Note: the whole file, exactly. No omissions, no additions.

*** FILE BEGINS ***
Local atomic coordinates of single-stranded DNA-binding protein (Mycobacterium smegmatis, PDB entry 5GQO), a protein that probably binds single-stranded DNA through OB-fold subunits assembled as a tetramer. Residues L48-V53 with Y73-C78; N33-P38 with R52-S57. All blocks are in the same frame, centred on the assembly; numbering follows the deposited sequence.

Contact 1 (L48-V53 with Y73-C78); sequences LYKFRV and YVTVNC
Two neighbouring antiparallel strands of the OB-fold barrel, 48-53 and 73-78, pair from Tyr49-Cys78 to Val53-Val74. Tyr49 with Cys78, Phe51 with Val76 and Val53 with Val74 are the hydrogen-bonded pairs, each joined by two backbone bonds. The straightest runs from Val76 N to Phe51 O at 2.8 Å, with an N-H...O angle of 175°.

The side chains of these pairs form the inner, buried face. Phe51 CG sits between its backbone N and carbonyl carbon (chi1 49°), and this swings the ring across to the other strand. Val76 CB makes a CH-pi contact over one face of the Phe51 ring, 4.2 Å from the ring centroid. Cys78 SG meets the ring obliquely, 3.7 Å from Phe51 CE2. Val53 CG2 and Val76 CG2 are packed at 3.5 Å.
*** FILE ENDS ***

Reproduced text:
Local atomic coordinates of single-stranded DNA-binding protein (Mycobacterium smegmatis, PDB entry 5GQO), a protein that probably binds single-stranded DNA through OB-fold subunits assembled as a tetramer. Residues L48-V53 with Y73-C78; N33-P38 with R52-S57. All blocks are in the same frame, centred on the assembly; numbering follows the deposited sequence.

Contact 1 (L48-V53 with Y73-C78); sequences LYKFRV and YVTVNC
Two neighbouring antiparallel strands of the OB-fold barrel, 48-53 and 73-78, pair from Tyr49-Cys78 to Val53-Val74. Tyr49 with Cys78, Phe51 with Val76 and Val53 with Val74 are the hydrogen-bonded pairs, each joined by two backbone bonds. The straightest runs from Val76 N to Phe51 O at 2.8 Å, with an N-H...O angle of 175°.

The side chains of these pairs form the inner, buried face. Phe51 CG sits between its backbone N and carbonyl carbon (chi1 49°), and this swings the ring across to the other strand. Val76 CB makes a CH-pi contact over one face of the Phe51 ring, 4.2 Å from the ring centroid. Cys78 SG meets the ring obliquely, 3.7 Å from Phe51 CE2. Val53 CG2 and Val76 CG2 are packed at 3.5 Å.